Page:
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Title:Towards high performance graphene nanoelectronics: materials, contacts and interfaces
Author(s):Carrion, Enrique
Director of Research:Pop, Eric
Doctoral Committee Chair(s):Pop, Eric
Doctoral Committee Member(s):Li, Xiuling; Lyding, Joseph W.; Shanbhag, Naresh
Department / Program:Electrical & Computer Eng
Discipline:Electrical & Computer Engr
Degree Granting Institution:University of Illinois at Urbana-Champaign
Degree:Ph.D.
Genre:Dissertation
Subject(s):graphene
Field Effect Transistor (FET)
nanosecond
pulsed measurement
doping
contact resistance
variability
polymer transfer
Abstract:The growth and widespread use of consumer electronics over the last decade has been driven by the evolution and diversification of nanotechnology. In order to continue this growth and implement newer functionalities, such as energy efficiency, speed, flexibility and portability, the scientific community has started investigating an emerging class of materials: two-dimensional nanomaterials. More specifically, graphene has been at the forefront of this development for a wide range of macro and nanoelectronic applications due to a combination of unique electrical and thermal properties and an atomically thin lattice (~3.4 Å). Some of these applications include flexible transparent electrodes, heat spreaders and fast analog devices and integrated circuits. These large-scale implementations require the ability to inexpensively fabricate wafer-scale pristine graphene sheets with optimized, reliable, and reproducible electrical characteristics. However, challenges such as unstable graphene interfaces, low material quality, high contact resistance and large variability limit graphene performance below theoretical predictions. In this dissertation work, we investigate these challenges from metrology and technology development perspectives. First we study the graphene-dielectric insulator interface by using a nanosecond-range pulsed characterization technique. Due to gate dielectric imperfections, the drain current degrades, suggesting the presence of charge trapping mechanisms. These charge trapping effects produce threshold voltage instability (hysteresis) in the current-voltage characteristics. We find that with nanosecond-range pulsed operation, hysteresis can be suppressed and reliable intrinsic behavior restored. Additionally, we briefly study the charge trapping contributions of high-field effects. Next, after having examined intrinsic device operation, we shift focus in order to improve extrinsic device performance. We investigate large-scale CVD-grown polymer-transferred graphene quality issues and characterize device-to-device variability. We optimize a polycarbonate based polymer scaffold, used for mechanical support and protection during graphene transfer, and a vacuum annealing process in order to remove surface residues without inducing damage. Both of these implementations help improve important device parameters such as contact resistance, mobility, and device-to-device variability. Lastly, we study the interactions at the metal-graphene interface in the presence of increased p-type doping. We use known p-type dopants in solution (hydrochloric and nitric acid) to induce Fermi level shifts in the graphene-under-metal via surface charge transfer. With this technique, we decrease sheet resistance, increase hole carrier concentration and enhance the metal-graphene electronic coupling. Ultimately these factors contribute to a reduction of contact resistance and its variability, resulting in more reliable and less varying electrical characteristics. Overall, in this dissertation we have shown experimental work towards the development of higher performing graphene based nanoelectronics. This work contributes to the existing knowledge and techniques and brings graphene nanoelectronic development a step closer to industrial commercialization.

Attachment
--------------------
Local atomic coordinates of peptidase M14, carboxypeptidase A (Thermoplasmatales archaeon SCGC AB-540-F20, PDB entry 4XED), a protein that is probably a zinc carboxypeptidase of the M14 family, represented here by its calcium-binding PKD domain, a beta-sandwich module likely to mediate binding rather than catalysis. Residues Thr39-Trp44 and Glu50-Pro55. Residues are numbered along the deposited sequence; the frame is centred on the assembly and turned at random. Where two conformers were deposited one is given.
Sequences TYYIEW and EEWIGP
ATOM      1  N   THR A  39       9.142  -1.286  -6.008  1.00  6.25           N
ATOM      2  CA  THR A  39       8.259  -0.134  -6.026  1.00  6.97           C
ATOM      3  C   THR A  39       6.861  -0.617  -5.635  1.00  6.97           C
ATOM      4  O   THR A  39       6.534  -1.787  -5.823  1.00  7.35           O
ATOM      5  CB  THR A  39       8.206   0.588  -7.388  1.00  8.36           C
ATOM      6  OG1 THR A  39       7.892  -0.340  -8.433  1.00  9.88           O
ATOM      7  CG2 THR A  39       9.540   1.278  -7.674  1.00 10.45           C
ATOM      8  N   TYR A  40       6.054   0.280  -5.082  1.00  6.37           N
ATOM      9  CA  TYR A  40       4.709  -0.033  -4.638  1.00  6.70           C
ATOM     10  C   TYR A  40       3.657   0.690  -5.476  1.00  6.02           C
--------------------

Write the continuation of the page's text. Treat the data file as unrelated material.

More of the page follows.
Issue Date:2015-01-21
URI:http://hdl.handle.net/2142/72972
Rights Information:Copyright 2014 Enrique Carrion
Date Available in IDEALS:2015-01-21
Date Deposited:2014-12


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